If I missed the pan you have in mind, perhaps you can tell me more explicitly where you found it at the akitchen website. It is also possible that member JConk, who lives near a supplier of the Allied pans, can tell us whether they sell a steel sloping-sided cutter pan, or any other type of cutter pan for that matter. Since John has at least one Allied pan, he may be able to tell us whether it can be used to make cracker-type crusts.

Peter

Offline jgame

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Re: Pizza Stone vs cutter pan
« Reply #4 on: February 08, 2009, 07:02:39 PM »
Peter,

As a newbie I did make a mistake. The pan I mentioned is not a cutter pan. What results have you seen in a stone versus a pan? What do you prefer when making a cracker style crust?

Jeff

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Re: Pizza Stone vs cutter pan
« Reply #5 on: February 08, 2009, 08:15:34 PM »
What results have you seen in a stone versus a pan? What do you prefer when making a cracker style crust?


Jeff,

There are many pizzas that can be baked on either a stone or in a pan. But there are some pizzas, like pan pizzas or deep-dish pizzas, that require a pan and cannot be baked directly on a stone. The cracker-style crust that you mentioned is one of those that can be baked either on a stone or in a pan. I have done it both ways several times and I could live with either way if I had to. However, I have developed a preference for a cutter pan for the cracker style. There are several reasons. First, the cutter pan eliminates the need to preheat a pizza stone for an hour or more to make a pizza. All you need is about 12 minutes oven preheat. This can have great value in the summer where there is little interest in cranking up the oven for an hour or more to preheat a stone to make a pizza. Second, the cutter pan has very good heat transfer characteristics, especially if pre-oiled. Third, with a cutter pan, the risks of misloading the pizza into the oven or dough sticking problems are virtually zero. Fourth, it is possible to place cheese and toppings right out to the outer edges of the pan without worrying whether they might fall off of the pizza, as they might with a pizza dressed on a peel prior to loading into the oven. Fifth, I can also use the cutter pan as a template to cut out skins, or use a rolling pin to get a perfectly shaped skin by rolling a rolling pin across the cutting edges. About the only negative I can think of is the initially high price for a high quality cutter pan such as those sold by pizzatools.com. But the pan should last a long time if properly cared for (the pan doesn't require seasoning and needs only washing in soap and warm water).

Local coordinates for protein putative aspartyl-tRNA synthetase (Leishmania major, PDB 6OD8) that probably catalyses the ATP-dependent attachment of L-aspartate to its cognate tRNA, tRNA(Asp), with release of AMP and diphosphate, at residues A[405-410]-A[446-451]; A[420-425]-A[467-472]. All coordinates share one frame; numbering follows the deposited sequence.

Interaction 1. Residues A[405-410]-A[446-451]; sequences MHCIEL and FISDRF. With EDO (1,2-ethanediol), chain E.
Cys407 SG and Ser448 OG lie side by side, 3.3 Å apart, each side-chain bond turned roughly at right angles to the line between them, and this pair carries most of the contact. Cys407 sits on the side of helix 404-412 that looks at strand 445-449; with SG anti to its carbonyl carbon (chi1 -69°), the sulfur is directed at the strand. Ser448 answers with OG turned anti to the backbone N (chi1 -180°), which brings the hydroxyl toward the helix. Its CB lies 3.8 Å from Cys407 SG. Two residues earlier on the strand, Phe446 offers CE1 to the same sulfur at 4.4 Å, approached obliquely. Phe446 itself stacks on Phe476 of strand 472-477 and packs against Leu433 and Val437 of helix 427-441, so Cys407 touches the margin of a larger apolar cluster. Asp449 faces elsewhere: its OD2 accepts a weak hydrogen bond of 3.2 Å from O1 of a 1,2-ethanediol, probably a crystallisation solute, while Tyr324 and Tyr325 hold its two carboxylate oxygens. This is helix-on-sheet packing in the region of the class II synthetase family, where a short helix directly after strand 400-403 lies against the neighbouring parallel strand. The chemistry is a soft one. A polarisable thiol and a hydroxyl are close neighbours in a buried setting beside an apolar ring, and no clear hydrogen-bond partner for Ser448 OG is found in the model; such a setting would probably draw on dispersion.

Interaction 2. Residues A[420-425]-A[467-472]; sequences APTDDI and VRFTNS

In addition to the foregoing, a cutter pan can also be used to make other types of pizzas. For some examples of where I have done this, see Reply 6 and the links referenced therein at http://www.pizzamaking.com/forum/index.php/topic,6001.msg51460/topicseen.html#msg51460. For other examples, you might also check out this thread: http://www.pizzamaking.com/forum/index.php/topic,6605.0.html.

Peter